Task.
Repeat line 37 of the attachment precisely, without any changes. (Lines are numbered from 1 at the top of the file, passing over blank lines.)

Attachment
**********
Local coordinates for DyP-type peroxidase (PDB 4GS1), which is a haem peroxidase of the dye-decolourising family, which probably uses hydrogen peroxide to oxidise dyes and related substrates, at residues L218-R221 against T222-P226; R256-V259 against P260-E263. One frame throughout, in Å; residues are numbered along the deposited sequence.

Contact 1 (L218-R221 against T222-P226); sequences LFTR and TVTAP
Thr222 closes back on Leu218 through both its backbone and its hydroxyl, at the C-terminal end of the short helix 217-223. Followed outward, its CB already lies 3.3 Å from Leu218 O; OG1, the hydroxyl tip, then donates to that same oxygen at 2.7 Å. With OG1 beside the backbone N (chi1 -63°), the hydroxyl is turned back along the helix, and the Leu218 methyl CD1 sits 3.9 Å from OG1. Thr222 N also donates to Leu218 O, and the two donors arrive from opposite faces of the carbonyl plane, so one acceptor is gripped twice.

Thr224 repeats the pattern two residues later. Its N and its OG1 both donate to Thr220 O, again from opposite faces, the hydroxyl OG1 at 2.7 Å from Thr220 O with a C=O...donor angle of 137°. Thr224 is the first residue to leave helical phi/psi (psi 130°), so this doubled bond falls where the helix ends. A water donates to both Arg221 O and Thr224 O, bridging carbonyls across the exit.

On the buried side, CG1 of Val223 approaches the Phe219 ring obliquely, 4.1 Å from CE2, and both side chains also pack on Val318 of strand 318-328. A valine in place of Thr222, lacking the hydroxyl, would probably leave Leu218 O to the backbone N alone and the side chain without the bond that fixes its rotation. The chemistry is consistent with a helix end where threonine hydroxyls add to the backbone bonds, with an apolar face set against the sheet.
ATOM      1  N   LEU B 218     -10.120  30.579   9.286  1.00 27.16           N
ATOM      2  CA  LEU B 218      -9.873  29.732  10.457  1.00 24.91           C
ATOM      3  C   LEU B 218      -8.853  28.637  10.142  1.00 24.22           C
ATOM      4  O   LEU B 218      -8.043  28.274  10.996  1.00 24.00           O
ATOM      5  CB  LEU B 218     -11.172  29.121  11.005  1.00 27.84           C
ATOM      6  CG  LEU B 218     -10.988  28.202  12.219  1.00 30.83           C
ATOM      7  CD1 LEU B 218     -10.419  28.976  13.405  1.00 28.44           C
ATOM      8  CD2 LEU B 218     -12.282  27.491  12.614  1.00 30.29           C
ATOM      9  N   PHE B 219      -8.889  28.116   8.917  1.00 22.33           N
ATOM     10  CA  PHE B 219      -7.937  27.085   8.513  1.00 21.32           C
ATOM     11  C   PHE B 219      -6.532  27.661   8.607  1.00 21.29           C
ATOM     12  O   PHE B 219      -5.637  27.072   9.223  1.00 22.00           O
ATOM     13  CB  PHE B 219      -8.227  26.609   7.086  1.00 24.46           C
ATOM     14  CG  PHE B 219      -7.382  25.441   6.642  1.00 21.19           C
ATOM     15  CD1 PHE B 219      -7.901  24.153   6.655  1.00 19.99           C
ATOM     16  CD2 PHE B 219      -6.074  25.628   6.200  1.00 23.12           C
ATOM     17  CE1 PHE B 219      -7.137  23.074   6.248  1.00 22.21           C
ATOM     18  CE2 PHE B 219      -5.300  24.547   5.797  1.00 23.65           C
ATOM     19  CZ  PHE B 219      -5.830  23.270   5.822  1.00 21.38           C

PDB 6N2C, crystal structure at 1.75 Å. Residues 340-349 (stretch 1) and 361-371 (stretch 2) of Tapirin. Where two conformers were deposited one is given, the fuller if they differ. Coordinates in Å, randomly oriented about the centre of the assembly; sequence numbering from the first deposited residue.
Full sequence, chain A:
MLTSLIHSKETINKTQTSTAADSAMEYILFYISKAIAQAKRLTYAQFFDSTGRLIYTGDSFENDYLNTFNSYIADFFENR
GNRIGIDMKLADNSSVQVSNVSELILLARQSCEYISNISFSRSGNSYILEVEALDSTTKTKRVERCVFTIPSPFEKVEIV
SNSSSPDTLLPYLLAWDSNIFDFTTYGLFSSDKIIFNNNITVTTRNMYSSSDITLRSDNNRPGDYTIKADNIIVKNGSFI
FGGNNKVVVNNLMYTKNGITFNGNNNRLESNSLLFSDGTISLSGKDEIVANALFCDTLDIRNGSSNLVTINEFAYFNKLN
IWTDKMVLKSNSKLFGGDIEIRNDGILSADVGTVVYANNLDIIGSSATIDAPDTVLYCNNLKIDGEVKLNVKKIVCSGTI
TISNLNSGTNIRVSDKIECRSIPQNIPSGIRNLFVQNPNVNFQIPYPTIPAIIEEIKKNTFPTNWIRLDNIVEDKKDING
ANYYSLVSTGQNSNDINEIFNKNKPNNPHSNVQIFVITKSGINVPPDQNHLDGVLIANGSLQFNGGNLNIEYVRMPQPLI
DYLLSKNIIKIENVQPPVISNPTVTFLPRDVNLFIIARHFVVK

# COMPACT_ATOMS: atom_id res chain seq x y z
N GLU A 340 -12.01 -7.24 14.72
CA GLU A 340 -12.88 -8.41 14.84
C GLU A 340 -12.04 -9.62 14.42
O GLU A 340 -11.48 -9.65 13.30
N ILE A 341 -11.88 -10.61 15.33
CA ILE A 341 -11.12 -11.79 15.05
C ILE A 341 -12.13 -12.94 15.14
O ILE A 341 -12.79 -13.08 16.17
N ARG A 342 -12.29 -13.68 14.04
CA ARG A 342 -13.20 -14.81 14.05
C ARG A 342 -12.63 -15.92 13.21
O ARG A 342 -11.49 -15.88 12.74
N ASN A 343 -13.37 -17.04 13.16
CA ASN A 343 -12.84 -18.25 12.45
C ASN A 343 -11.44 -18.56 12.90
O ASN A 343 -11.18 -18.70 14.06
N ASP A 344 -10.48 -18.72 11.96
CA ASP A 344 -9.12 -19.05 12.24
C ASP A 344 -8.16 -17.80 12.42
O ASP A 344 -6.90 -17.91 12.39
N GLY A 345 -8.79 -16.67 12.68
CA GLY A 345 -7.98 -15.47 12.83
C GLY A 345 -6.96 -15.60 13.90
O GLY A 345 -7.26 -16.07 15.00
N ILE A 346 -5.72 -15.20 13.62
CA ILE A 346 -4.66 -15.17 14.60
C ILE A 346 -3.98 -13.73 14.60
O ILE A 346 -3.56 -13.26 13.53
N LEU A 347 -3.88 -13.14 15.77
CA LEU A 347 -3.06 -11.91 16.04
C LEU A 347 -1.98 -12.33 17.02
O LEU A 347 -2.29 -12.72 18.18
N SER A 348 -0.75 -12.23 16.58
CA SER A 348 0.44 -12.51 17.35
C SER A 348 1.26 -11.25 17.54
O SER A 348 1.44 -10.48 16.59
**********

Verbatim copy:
CA GLU A 340 -12.88 -8.41 14.84